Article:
Portugal: Where to stay and what to see

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The Independent Travel


Naturally, Portugal has a wide range of accommodation possibilities, from five-star hotels to clean and well-run camp sites. For something different and characterful, though, head for one of the former convents or monasteries that are part of the pousada network; the name means "place of rest". This collection of hotels was started by the government in the 1940s as a scheme to build new lodges that would provide reasonably priced food and accommodation for visitors, and would also reflect the traditions of the areas in which each establishment is set. In the 1950s the remit expanded beyond construction and a number of historic buildings were restored and converted. There are now more than 40 pousadas, none with very many more than 30 guest rooms and most offering a swimming pool and bar as well as a restaurant serving local cuisine and wine (see page II).

There are also many hotels outside the pousada network which were former monasteries and palaces. For example: Hotel Convento S Paulo, Aldeia da Serra, 7170 Redondo, Alentejo, (00 351 266 989 160, www.hotelconvspaulo.com), and Estalagem São Domingos, Rua Dr Vargas, 7750-171 Mina S Domingos, Alentejo (00 351 286 640 00, www.hotelsaodomingos.com)

The fertile north, particularly the Minho region, is studded with aristocratic manor houses, many dating back three centuries or more. In the 1980s, concern about the dilapidated condition of many of these old buildings prompted the government to establish a grant system. Funds for the refurbishment of private properties of historic merit are provided on condition that these are subsequently opened to tourists. Many of them are now B&Bs of varying degrees of eccentricity, hosted by blue-blooded aristocrats who welcome guests into houses filled with heirlooms.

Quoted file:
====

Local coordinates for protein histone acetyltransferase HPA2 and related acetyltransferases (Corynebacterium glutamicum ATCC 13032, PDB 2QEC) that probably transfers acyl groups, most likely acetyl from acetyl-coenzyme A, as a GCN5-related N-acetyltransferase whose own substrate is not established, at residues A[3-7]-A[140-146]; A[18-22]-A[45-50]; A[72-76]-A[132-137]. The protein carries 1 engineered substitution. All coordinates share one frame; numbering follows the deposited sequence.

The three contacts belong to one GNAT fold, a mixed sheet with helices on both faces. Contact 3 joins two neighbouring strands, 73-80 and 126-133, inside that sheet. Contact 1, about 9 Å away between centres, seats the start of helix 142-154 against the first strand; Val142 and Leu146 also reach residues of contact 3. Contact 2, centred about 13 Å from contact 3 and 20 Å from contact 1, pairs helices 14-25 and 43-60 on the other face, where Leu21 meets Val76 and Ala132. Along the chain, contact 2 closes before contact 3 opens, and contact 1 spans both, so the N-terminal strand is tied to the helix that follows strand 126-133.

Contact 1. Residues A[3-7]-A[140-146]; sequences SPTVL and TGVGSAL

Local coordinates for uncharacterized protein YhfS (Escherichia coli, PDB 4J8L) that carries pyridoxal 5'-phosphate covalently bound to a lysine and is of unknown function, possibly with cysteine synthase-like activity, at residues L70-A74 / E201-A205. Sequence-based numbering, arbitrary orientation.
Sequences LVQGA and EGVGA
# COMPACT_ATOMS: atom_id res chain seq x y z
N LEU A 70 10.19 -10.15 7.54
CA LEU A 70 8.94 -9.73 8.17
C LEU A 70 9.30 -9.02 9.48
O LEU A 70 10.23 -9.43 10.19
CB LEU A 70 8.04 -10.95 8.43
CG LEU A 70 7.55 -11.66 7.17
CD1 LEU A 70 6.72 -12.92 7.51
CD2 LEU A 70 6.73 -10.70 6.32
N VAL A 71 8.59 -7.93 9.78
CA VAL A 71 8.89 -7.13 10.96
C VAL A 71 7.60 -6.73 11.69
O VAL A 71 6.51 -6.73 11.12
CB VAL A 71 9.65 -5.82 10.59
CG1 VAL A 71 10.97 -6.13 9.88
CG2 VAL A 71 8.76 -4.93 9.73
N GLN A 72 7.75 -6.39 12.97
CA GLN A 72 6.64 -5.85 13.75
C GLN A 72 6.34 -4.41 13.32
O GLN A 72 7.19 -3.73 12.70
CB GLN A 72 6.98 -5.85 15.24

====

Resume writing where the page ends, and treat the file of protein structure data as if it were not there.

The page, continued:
Several umbrella organisations market this accommodation, the best known of which is Solares de Portugal (also called Turihab) (00 351 258 931 750; www.solaresdeportugal.pt or www.turihab.pt). Along with farm and estate buildings, it has 46 " casas antigas", or old manor houses, on its books.


Among Portugal's museums and galleries, three stand head and shoulders above the rest. It's worth coming to Lisbon to visit the Museu Calouste Gulbenkian (00 351 217 823 000; www.gulbenkian.pt) on Avenida de Berna alone. This series of modern buildings houses an astonishing, 6,000-piece collection of Eastern and Western art, embracing everything from ancient Mespotania to Art Nouveau. The small Egyptian section is particularly striking, almost every piece of enormous interest and beauty. Open daily except Mondays, 10am-5.45pm; entrance €3 (£2.14).

Set in a former 1920s casino, Sintra's superb Museu de Arte Moderna (00 351 219 248 170; www.berardocollection.com) has a collection that is huge and it changes exhibitions frequently, although works by Warhol and Pollock are usually on show. Daily except Mondays, 10am-6pm, €3 (£2.14).

In Porto, the modern art collection of the Fundação de Serralves (00 351 226 156 500; www.serralves.pt ) is housed in a building brilliantly conceived by Portugal's leading architect, Álvaro Siza. The exhibits are from 1960s to the present and include works by Jannis Kounellis, Bruce Naumann and Ana Vieira. Open daily except Mondays, 10am-7pm (until 10pm Fridays and Saturdays); entrance €5 (£3.57).


Tourism Portugal (0845 355 1212; www.visitportugal.com; tourism.london@icep.pt). For specialist tour operators see www.discoverportugal.org